An exclusive or sole licensee of a patent or utility model can institute proceedings against an infringer of the licensed intellectual property without the consent of the owner or licensor unless he or she has been contractually prohibited from doing so. Contrary to that, a non-exclusive licensee of a patent or utility model has no standing to sue, but the right to sue can be granted by the owner of the patent or utility model to the non-exclusive licensee. If the licensee then brings suit, the owner can no longer do so.

A licensee of a German trademark, be it a non-exclusive licensee, a sole licensee or an exclusive licensee, can institute proceedings against an infringer only with the consent of the owner (section 30(3) of the German Trademark Act). Regarding Community trademarks, a non-exclusive licensee always needs the consent of the owner, whereas an exclusive licensee has the right to bring an infringement action if the licensor, having been requested to bring the action, does not do so within a reasonable period (article 22(3) of the Community Trademark Regulation). The same rules apply for German or Community designs (section 31(3) of the German Design Act and article 32(3) of the Community Design Regulation). Since the general rule is that a licensee can act only with the consent of the owner, a sole licensee might have to be treated like a non-exclusive licensee. However, there is no case law on the rights of the sole licensee in this regard as yet.

As a rule, the owner of an intellectual property right has standing to sue. Exceptions to this rule exist where the owner has granted an exclusive licence and is not affected by the infringement, because, for example, he or she receives no running royalty fees from his or her licensee, or where the owner has granted his or her right to sue to the licensee, at least if the licensee made use of that right. If the owner has the standing to sue, he or she can institute proceedings without the licensee, even if the licensee has already instituted his or her own proceedings. Licensees may join in the action of the owner to recover their own damages. However, at least for patents, German case law acknowledges damages claims only for exclusive licensees, not for non-exclusive licensees (BGH, Case No. X ZR 48/03). As regards damages caused by trademark or design infringement, German courts have decided that a licensee (be it a non-exclusive or an exclusive licensee) cannot claim his or her own damages, but only claims of the licensor (BGH, Case No. I ZR 93/04).


Can a trademark or service mark licensee in your jurisdiction sub-license use of the mark to a third party? If so, does the right to sub-license exist statutorily or must it be granted contractually? If it exists statutorily, can the licensee validly waive its right to sub-license?

It is recognised that an exclusive licensee may sub-license the use of the trademark to third parties, unless the right to sub-license has been excluded in the licence agreement. In the case of a non-exclusive licence, the licensee is not entitled to grant sub-licences, unless such right was explicitly granted in the licence agreement.

Jointly owned intellectual property

If intellectual property in your jurisdiction is jointly owned, is each co-owner free to deal with that intellectual property as it wishes without the consent of the other co-owners? Are co-owners of intellectual property rights able to change this position in a contract?

The provisions of sections 741 to 758 of the German Civil Code apply to joint ownership of patents and trademarks. In contrast, joint ownership of copyright is governed by the special provision of section 8 of the German Copyright Act.

Each of the joint patent or trademark owners has the right to use the subject protected by the intellectual property (section 743(2) of the German Civil Code). If one of the co-owners is incapable of exploiting the patent or trademark, he or she is at least entitled to compensation for the use by the other co-owners. However, compensation is due only for uses that occur after the date on which the non-using co-owner has demanded compensation (German Federal Court of Justice, Case No. X ZR 152/03). Compensation may be calculated as reasonable royalties. Similarly, if one of the co-owners uses the patent or trademark to an extent that exceeds its share, the other co-owners can demand compensation. Co-owners of copyrights (co-authors) need to reach consent on the publication, exploitation or alteration of a copyrighted work (section 8(2) of the German Copyright Act, first sentence). However, a co-author may not refuse his or her consent to publication, exploitation or alteration contrary to the principles of good faith (section 8(2) of the German Copyright Act, first sentence).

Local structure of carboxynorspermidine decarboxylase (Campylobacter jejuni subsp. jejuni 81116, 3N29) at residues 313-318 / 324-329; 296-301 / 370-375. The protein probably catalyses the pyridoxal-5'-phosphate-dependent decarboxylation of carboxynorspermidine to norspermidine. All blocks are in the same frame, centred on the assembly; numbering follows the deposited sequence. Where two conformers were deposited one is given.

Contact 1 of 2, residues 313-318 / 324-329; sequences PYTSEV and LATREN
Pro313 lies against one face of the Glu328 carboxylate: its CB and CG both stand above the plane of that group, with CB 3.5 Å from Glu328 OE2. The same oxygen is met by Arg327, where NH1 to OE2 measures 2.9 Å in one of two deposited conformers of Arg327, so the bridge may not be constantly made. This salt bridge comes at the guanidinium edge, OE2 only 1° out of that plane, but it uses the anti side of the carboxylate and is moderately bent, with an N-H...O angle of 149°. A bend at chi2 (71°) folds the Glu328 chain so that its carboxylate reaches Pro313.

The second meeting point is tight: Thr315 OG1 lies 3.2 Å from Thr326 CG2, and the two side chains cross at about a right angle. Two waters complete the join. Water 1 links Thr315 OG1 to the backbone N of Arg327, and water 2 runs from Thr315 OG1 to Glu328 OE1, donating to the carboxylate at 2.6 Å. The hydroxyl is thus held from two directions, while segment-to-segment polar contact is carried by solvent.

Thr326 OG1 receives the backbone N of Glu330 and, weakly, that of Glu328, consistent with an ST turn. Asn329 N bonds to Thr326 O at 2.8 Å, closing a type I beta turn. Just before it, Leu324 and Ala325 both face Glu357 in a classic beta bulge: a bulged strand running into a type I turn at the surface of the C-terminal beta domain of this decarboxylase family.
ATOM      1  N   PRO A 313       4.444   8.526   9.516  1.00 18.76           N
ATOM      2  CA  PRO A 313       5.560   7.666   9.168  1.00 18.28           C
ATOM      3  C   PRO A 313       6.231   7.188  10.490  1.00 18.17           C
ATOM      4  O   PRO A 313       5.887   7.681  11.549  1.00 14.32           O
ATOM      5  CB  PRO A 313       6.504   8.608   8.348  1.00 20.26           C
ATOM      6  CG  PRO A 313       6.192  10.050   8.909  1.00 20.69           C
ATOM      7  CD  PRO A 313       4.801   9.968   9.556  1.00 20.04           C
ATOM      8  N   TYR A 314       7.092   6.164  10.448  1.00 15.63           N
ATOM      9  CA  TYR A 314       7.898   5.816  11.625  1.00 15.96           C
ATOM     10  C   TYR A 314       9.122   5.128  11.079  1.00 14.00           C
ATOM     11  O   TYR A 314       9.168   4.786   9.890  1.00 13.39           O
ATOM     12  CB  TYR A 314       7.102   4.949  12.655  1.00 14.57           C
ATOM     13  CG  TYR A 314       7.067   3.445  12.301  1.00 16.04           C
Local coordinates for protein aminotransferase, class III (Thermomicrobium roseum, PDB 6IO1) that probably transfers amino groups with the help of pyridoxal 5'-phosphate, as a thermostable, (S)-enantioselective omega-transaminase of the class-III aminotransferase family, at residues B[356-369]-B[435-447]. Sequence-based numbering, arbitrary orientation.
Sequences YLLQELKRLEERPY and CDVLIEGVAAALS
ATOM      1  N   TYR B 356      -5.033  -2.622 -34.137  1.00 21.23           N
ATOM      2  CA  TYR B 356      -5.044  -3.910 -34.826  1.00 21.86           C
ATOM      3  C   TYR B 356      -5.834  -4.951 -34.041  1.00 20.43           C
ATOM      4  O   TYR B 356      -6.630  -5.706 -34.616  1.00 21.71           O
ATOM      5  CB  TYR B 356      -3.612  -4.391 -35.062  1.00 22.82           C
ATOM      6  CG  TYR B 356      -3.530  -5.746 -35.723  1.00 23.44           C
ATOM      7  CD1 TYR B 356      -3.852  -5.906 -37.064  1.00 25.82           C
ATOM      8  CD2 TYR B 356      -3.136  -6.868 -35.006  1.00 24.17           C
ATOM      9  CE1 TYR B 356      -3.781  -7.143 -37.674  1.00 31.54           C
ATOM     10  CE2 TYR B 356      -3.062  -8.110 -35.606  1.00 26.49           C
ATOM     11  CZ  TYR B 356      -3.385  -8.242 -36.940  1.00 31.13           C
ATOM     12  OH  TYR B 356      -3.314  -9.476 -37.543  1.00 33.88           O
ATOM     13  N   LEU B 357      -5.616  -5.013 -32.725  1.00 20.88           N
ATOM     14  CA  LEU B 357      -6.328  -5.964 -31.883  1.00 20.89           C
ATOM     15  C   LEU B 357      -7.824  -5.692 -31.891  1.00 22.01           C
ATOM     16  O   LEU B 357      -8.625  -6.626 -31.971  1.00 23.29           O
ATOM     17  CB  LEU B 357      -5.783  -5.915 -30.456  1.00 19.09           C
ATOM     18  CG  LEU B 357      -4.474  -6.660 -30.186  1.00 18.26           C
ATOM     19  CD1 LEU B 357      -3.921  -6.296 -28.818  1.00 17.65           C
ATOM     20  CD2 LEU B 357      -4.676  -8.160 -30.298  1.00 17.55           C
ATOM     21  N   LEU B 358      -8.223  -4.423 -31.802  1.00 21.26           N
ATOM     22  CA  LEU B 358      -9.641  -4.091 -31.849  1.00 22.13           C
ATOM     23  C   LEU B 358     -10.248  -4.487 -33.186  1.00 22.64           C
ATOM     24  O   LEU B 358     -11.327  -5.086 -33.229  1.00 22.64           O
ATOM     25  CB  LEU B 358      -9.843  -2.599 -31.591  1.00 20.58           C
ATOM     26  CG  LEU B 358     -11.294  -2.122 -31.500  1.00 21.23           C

Acts that affect an intellectual property right as a whole, such as a transfer of the intellectual property right, a licence to the intellectual property right, or using the intellectual property right as a security, require consent by all co-owners (section 747 of the German Civil Code, second sentence for patents and trademarks; and section 8(2) of the German Copyright Act, for copyrights). On the other hand, each co-owner of a patent or trademark (but not of a copyright) is free to transfer his or her share to a third party (section 747 of the German Civil Code, first sentence), which will then give the third party the right to use the patent or trademark instead of the previous co-owner. A co-owner may also give a licence to a third party to use the patent or trademark in place of the co-owner, or use his or her share in the patent or trademark as security. A co-owner of a copyright may waive his or her share of the exploitation rights.

Co-owners of intellectual property rights are able to change this position in a contract. For example, they can decide that the right to use may be governed by a majority decision of the joint owners (section 8(4) of the German Copyright Act), but they cannot transfer it to a third party.

First to file

Is your jurisdiction a ‘first to file’ or ‘first to invent’ jurisdiction? Can a foreign licensor license the use of an invention subject to a patent application but in respect of which the patent has not been issued in your jurisdiction?

Germany is a ‘first to file’ jurisdiction. A licensor can grant a licence for the use of an invention even before filing a patent application, or after the filing of a patent application but before grant of the patent (section 15(2), (1) of the German Patent Act).